Having done some research on the topic, the problem with converting from R12 to R134a doesn't have anything to do with the compressor. As long as you start with a clean and dry system, the compressor doesn't know or care what kind of gas it's squeezing. The problem is with the part that allows the compressed gas (liguid) to evaporate into a gass and get cold. This was usually something called a POA valve on the factory systems. That's where the calibration is that "cares" about what kind of refrigerant it's dealing with. Problem is, you can't get them anymore - for R12 or R134a - or if you do find one it's hideously expensive and will need to be recalibrated for R134a. There are things called "POA elimination kits" that replace that component with the more modern orifice tube setup, but I've heard that they really don't work very well (despite being promoted by lots of sites that sell them).
If you're going to run that system, it's best to just go ahead and run it with R12 the way it was originally designed - assuming your POA valve and all the other components that "see" gas are in good working order, don't leak, haven't rusted, etc. It's still possible to purchase R12 and deal with it yourself, but you do have to be "licensed" to do so. When I was looking into doing that myself I found several internet sites where one could take the necessary training and get certified for the license. It didn't look too bad to do.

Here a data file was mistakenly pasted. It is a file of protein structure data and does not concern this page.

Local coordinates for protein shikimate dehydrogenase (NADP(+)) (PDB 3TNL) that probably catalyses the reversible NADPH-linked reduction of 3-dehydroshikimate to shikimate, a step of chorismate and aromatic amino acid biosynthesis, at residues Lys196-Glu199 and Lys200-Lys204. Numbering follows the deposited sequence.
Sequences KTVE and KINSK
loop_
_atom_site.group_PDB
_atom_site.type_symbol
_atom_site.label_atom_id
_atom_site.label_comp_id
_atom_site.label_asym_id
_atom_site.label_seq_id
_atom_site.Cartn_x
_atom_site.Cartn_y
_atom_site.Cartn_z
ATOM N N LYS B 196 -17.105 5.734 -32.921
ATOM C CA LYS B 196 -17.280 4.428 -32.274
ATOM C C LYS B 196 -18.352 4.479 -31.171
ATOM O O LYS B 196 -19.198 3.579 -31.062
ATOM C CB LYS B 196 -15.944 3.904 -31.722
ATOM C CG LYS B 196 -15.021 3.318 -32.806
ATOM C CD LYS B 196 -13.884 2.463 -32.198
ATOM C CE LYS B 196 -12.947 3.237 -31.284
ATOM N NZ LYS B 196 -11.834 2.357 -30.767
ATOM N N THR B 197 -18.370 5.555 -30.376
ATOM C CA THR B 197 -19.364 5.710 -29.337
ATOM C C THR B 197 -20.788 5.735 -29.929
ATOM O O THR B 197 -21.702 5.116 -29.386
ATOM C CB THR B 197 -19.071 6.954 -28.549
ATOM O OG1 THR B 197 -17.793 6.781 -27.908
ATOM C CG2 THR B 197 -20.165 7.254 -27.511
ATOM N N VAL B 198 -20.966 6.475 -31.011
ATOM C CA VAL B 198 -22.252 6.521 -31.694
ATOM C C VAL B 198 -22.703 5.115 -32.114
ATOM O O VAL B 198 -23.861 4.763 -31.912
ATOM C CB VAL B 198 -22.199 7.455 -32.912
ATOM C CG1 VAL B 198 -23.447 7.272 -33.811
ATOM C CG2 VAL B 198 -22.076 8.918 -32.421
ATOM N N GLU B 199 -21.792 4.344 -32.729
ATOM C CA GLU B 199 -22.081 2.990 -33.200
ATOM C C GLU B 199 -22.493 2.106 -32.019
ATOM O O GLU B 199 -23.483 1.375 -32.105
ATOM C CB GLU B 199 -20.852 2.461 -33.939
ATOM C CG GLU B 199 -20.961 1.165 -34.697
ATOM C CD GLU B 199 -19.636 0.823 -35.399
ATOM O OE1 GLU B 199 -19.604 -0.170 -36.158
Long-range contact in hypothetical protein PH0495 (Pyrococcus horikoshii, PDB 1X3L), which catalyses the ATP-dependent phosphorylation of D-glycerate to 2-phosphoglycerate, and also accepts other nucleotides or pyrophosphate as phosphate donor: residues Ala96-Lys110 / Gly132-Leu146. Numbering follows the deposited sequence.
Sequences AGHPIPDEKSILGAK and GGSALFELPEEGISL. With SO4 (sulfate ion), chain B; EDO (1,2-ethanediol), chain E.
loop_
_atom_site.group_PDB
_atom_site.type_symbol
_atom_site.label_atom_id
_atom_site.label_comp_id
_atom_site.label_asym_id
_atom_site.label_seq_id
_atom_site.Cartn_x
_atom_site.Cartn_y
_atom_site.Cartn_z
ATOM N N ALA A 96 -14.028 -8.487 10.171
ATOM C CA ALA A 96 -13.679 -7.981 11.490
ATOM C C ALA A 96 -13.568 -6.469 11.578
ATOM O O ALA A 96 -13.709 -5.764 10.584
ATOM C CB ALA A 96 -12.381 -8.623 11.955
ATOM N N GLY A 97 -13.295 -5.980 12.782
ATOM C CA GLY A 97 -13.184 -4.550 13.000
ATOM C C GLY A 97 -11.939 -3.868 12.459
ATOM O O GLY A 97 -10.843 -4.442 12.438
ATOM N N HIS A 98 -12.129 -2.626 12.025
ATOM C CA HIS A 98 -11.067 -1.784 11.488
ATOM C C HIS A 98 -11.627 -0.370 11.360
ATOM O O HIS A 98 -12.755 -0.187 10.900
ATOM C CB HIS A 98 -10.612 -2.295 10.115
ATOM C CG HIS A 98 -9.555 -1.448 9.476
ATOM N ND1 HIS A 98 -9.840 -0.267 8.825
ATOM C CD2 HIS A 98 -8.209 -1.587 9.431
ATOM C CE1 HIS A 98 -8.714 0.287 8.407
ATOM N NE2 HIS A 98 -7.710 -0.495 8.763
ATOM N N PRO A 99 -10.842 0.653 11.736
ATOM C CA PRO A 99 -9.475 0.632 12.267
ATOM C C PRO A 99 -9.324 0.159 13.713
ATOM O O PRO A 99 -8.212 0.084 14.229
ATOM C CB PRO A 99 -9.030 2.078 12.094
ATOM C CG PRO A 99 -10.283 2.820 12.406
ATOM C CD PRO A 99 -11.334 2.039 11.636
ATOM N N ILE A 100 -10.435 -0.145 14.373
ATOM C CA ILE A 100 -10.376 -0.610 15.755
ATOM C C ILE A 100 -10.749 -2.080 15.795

I still had 100% of all my original factory air components (and still do), but when I started looking at what it was going to cost for a new compressor (mine's bad), all the other components that needed replacing (including the POA valve if I could find one) it turned out it was going to be more expensive than just replacing the whole system --- and I'd still have the vacuum problem due to the cam.
Your situation might be different though and I don't want to talk you into something that's not a good idea for you - I'm just encouraging you to do your homework and figure out what it's really going to cost you to get the factory system going.
I just got done a few minutes ago evacuating and charging my new Classic Auto Air system for the first time, and it's working great. I've got a "cool" car now
I went through quite a lot to adapt the Chevelle kit (no one makes a turn key kit yet for the 69 GTO - 67 and earlier yes, but not the 69) to my car and retain as much as possible all the original factory controls - but I did it. Holler if I can help in some way.